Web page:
Norwegian freed in Moscow spy swap 'deceived' by secret services

Norwegian Frode Berg was accused by Russia of spying on the country's nuclear submarines

A Norwegian man freed by Moscow from an espionage jail term as part of a spy swap between Lithuania and Russia said on Tuesday he felt "deceived" by his country's intelligence service.

Frode Berg, 64, a retired Norwegian border guard, was detained in Moscow in 2017 following a sting operation by Russia's FSB security service and freed on Friday as part of an exchange reminiscent of the Cold War.

Prosecutors accused him of spying on the country's nuclear submarines and a Russian court sentenced him to 14 years imprisonment in April.

"I was convicted of espionage but I'm not a spy," Berg told a press conference in Oslo.

"Call me naive if you wish, but I have the feeling I was deceived by E-tjenesten," he said, referring to Norway's intelligence service.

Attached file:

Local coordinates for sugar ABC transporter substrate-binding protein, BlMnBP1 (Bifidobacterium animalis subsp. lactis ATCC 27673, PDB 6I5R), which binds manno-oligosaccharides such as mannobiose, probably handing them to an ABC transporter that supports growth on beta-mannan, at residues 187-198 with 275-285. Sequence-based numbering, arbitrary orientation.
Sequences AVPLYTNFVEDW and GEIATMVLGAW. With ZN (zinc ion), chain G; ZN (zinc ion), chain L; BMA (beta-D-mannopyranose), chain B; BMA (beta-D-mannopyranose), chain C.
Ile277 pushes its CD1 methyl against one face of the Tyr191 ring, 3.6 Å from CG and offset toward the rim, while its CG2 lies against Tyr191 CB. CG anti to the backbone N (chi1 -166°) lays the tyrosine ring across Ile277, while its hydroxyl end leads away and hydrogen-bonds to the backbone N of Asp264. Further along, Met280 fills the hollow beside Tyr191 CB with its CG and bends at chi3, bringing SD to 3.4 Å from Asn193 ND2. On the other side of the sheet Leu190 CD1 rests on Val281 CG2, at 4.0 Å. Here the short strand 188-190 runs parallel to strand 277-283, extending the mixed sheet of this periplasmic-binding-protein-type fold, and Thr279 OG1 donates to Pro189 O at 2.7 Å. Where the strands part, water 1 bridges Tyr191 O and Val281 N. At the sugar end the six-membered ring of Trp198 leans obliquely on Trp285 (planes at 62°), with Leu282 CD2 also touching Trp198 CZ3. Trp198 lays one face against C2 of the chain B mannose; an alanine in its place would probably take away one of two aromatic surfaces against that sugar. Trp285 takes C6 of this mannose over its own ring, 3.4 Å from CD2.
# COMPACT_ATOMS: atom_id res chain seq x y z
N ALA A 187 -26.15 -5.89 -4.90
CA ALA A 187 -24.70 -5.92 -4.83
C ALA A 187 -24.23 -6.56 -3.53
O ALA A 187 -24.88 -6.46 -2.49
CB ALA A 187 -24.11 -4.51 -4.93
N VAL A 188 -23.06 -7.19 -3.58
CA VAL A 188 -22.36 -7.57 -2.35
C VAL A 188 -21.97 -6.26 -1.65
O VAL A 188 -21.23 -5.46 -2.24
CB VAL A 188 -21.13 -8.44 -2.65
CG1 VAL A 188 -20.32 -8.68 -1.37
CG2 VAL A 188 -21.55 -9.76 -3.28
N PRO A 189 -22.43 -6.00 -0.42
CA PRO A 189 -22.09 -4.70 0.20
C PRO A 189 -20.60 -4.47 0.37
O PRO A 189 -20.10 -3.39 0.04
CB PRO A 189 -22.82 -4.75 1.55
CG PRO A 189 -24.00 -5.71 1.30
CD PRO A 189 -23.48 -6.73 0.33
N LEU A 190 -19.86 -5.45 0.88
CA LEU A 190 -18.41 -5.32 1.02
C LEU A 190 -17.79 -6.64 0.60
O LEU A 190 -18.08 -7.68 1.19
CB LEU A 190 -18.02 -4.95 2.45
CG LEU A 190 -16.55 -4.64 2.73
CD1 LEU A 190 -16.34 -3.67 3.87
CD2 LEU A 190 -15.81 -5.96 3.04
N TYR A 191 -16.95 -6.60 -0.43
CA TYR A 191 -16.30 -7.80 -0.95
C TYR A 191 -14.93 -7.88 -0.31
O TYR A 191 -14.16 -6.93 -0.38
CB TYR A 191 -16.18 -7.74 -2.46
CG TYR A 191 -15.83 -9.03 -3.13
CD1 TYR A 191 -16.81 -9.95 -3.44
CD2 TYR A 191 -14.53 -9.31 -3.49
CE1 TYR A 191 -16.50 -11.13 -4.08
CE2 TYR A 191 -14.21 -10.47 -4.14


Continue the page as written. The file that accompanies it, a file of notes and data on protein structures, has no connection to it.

Berg said at the request of an acquaintance, who he believed was linked to Norway's secret services, he agreed to make a "delivery" in 2014 to an address in Moscow.

He said he acted as a courier four other times, without knowing what he was carrying.

Berg said he tried to stop delivering the letters twice but felt "pressured" by his acquaintance.

"I am disappointed and bitter about what happened," he added.

Berg was freed on Friday as part of an agreement between Lithuania and Russia that resulted in him and two Lithuanians being released in exchange for two Russian spies being held in Vilnius.

Norwegian authorities have declined to comment on the possible links between Berg and the intelligence service.